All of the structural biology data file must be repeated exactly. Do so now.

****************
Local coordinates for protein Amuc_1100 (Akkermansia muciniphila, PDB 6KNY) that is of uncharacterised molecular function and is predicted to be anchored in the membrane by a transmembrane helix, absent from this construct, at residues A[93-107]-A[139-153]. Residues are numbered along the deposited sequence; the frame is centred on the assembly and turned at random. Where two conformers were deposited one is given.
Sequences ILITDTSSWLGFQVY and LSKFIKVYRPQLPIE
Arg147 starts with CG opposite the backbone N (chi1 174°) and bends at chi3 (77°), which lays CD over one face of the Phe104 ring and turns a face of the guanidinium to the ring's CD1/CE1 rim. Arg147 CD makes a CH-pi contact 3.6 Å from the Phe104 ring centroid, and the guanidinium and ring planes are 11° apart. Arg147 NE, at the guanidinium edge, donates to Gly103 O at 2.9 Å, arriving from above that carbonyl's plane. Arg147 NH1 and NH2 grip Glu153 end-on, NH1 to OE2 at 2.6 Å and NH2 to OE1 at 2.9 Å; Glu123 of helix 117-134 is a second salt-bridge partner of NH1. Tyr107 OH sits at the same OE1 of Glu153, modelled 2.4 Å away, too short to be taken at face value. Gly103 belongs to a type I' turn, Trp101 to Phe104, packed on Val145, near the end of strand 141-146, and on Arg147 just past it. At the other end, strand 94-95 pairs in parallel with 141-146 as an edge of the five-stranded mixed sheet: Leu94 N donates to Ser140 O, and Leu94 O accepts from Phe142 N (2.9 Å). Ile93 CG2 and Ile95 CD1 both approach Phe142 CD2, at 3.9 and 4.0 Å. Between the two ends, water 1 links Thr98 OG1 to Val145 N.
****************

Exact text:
Local coordinates for protein Amuc_1100 (Akkermansia muciniphila, PDB 6KNY) that is of uncharacterised molecular function and is predicted to be anchored in the membrane by a transmembrane helix, absent from this construct, at residues A[93-107]-A[139-153]. Residues are numbered along the deposited sequence; the frame is centred on the assembly and turned at random. Where two conformers were deposited one is given.
Sequences ILITDTSSWLGFQVY and LSKFIKVYRPQLPIE
Arg147 starts with CG opposite the backbone N (chi1 174°) and bends at chi3 (77°), which lays CD over one face of the Phe104 ring and turns a face of the guanidinium to the ring's CD1/CE1 rim. Arg147 CD makes a CH-pi contact 3.6 Å from the Phe104 ring centroid, and the guanidinium and ring planes are 11° apart. Arg147 NE, at the guanidinium edge, donates to Gly103 O at 2.9 Å, arriving from above that carbonyl's plane. Arg147 NH1 and NH2 grip Glu153 end-on, NH1 to OE2 at 2.6 Å and NH2 to OE1 at 2.9 Å; Glu123 of helix 117-134 is a second salt-bridge partner of NH1. Tyr107 OH sits at the same OE1 of Glu153, modelled 2.4 Å away, too short to be taken at face value. Gly103 belongs to a type I' turn, Trp101 to Phe104, packed on Val145, near the end of strand 141-146, and on Arg147 just past it. At the other end, strand 94-95 pairs in parallel with 141-146 as an edge of the five-stranded mixed sheet: Leu94 N donates to Ser140 O, and Leu94 O accepts from Phe142 N (2.9 Å). Ile93 CG2 and Ile95 CD1 both approach Phe142 CD2, at 3.9 and 4.0 Å. Between the two ends, water 1 links Thr98 OG1 to Val145 N.